Suffrage comes with obligations. Voting is only the first.
Women have had the right to vote in the United States for 100 years. We should celebrate that, but our understanding of what exactly this right entails remains superficial. Many think that the right to vote is in itself sufficient: If they have in fact voted, they think, they have exercised this right and fulfilled their civic duty. And if their candidate wins, well, they have won, too.
There is some truth in this, but not enough. The right to vote is a distinction of citizenship, and voting itself is an obligation that often requires effort and inconvenience. But women have yet to fully make the most of the opportunity that right presents to help create a government and society that will support our basic life needs and allow for personal fulfillment. To do so requires not only voting, but carefully examining candidates and their agendas and holding them accountable after they are elected. If the person you voted for wins, your work has just begun: You need to see if they are doing the job you and others elected them for, give them feedback, and vote them in or out next time. If the person you voted for doesn’t win, you have to track and anticipate the actions of the winner.
The Women’s March on January 21, 2017, the largest protest in U.S. history, is proof that a century after gaining the vote, there remains much more for us to do with it. Beyond being a splendid, pussy-cat hat-adorned act of mass expression, that protest set the stage for a record number of women to be elected to state and federal office during the 2018 midterm elections. Why did it take a catalyst as extreme as the election of Donald Trump to lead to that result?
No presidential administration since 1920 has wholeheartedly supported the lives of women. During the second half of the 20th century, the majority of women with school-age children entered the workforce. Most did not take that step for self-fulfillment, but because they needed to contribute to family earnings or were single mothers.
COVID-19 has kept many of them at home, with or without work, in secure or insecure households. Why has 100 years of women’s suffrage not yielded a national child care program that operates 24 hours a day, seven days a week, 365 days a year? Those legislators reluctant to fund a national childcare program or support local ones may have been ambivalent about mothers working outside the home. But now, in order to restart the economy, officials with similar ideologies want to precipitously reopen schools, exactly so that women can go back to work. When childcare was provided for the children of essential workers during the surge in New York State, not a single case of COVID-19 infection or death was reported. Now more than ever, it’s clear that formal education and childcare services are distinct, and it’s time for women to use our votes to demand that these two things be provided separately. The need for safe, accessible, regular neighborhood childcare — already taken for granted in many European cities — is a COVID-19 lesson that American women who vote can and should demand.
Joe Biden’s pick of Kamala Harris as his running mate presents women voters with another historic opportunity. Those women who vote for the Biden-Harris ticket this November, in addition to celebrating the historic first of a Black multi-racial vice presidential candidate, should treat their vote as an opportunity to demand change.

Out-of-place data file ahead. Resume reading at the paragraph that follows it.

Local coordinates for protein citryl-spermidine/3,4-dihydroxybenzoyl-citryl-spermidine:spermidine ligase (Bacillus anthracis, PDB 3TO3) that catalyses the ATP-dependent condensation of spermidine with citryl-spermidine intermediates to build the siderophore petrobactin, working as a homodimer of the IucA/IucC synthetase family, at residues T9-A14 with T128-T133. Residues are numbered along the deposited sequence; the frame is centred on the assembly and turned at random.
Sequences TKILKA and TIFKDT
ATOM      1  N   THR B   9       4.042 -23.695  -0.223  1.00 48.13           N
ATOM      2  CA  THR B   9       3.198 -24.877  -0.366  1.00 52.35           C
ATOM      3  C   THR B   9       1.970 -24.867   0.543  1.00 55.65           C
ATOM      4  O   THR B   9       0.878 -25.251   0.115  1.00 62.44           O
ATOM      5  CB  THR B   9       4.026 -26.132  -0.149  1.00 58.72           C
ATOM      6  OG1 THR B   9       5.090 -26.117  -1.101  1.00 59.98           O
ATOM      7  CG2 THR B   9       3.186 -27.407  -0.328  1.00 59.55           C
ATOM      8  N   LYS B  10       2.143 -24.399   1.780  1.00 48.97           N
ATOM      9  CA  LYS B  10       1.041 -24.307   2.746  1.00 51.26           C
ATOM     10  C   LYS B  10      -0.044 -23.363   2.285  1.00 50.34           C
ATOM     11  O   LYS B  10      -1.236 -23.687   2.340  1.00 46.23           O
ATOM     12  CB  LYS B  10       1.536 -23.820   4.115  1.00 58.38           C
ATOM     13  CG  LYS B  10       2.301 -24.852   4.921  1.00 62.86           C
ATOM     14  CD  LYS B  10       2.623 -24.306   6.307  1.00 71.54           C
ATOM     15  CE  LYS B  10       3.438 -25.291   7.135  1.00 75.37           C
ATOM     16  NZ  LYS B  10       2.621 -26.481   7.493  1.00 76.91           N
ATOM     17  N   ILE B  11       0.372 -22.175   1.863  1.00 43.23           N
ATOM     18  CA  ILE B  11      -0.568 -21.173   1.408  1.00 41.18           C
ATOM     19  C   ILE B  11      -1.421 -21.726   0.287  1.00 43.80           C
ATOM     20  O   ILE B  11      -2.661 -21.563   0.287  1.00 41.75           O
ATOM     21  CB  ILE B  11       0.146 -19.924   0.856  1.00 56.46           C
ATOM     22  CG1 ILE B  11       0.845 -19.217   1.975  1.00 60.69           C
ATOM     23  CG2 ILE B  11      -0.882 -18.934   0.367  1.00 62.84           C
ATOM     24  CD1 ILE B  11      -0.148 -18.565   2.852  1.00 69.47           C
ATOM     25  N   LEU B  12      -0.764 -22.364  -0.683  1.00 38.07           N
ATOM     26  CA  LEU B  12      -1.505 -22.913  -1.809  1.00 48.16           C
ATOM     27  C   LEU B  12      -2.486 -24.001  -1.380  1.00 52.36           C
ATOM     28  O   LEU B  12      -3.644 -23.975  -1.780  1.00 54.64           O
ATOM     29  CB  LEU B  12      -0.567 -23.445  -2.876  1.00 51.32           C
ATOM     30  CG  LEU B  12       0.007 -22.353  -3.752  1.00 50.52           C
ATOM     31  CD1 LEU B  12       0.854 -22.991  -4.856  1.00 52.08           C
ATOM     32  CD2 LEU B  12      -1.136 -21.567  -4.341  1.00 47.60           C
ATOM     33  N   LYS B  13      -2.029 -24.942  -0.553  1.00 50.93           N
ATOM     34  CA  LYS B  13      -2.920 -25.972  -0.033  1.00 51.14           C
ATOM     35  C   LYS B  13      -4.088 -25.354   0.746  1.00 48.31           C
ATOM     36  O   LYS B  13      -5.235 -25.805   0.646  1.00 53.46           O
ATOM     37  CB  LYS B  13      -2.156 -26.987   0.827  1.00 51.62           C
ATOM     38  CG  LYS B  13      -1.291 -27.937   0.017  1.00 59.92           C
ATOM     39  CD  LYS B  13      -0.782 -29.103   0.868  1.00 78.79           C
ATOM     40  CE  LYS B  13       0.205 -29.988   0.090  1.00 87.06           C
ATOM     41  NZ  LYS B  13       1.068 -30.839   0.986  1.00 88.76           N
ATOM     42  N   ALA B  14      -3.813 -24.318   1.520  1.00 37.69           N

While Harris’ selection was undeniably motivated by public sentiment concerning the murder of George Floyd and the subsequent Black Lives Matter Movement, she has a prosecutorial record of protecting overly-aggressive police officers. Will woman voters hold her accountable to her commitment to police reform, and see that she follows through? Harris’s advocacy of reparations for slavery and stronger funding for COVID-19 treatment and vaccination in communities of color has already drawn backlash from conservatives. Will women voting because Harris is on the ticket — as some surely will — ask her to concretely establish how she will carry out such COVID-19-focused programs in ways that include all vulnerable populations, and specifically the poor, disabled and elderly of all races? Will they insist that the reparations for which she advocates include unfulfilled Native American treaties? Will women who vote for Biden and Harris follow through, if their ticket is elected, by tracking their administration’s implementation of campaign commitments as a condition for their re-election in 2024? Will they keep an eye on voter suppression?
At stake with these and other issues, some of which came to light during COVID-19 and others of which are perennial, is no abstract feminist doctrine, but the quality of life for real women and those they know and love. The full power of women’s right to vote has only begun to be tapped in the first 100 years. As women learn more about it in fully entering politics and civic life, there could be real changes in women’s lives, but not just that. Because women take care of so many, who are both the same and different from them, their full engagement in politics is the lever by which to raise the world.
Naomi Zack is Professor of Philosophy at Lehman College, CUNY. Her most recent book is “Reviving the Social Compact” (2018). Out this December is “Progressive Anonymity.” She is at work on The “Pandemic and the Police” (due in Spring 2021)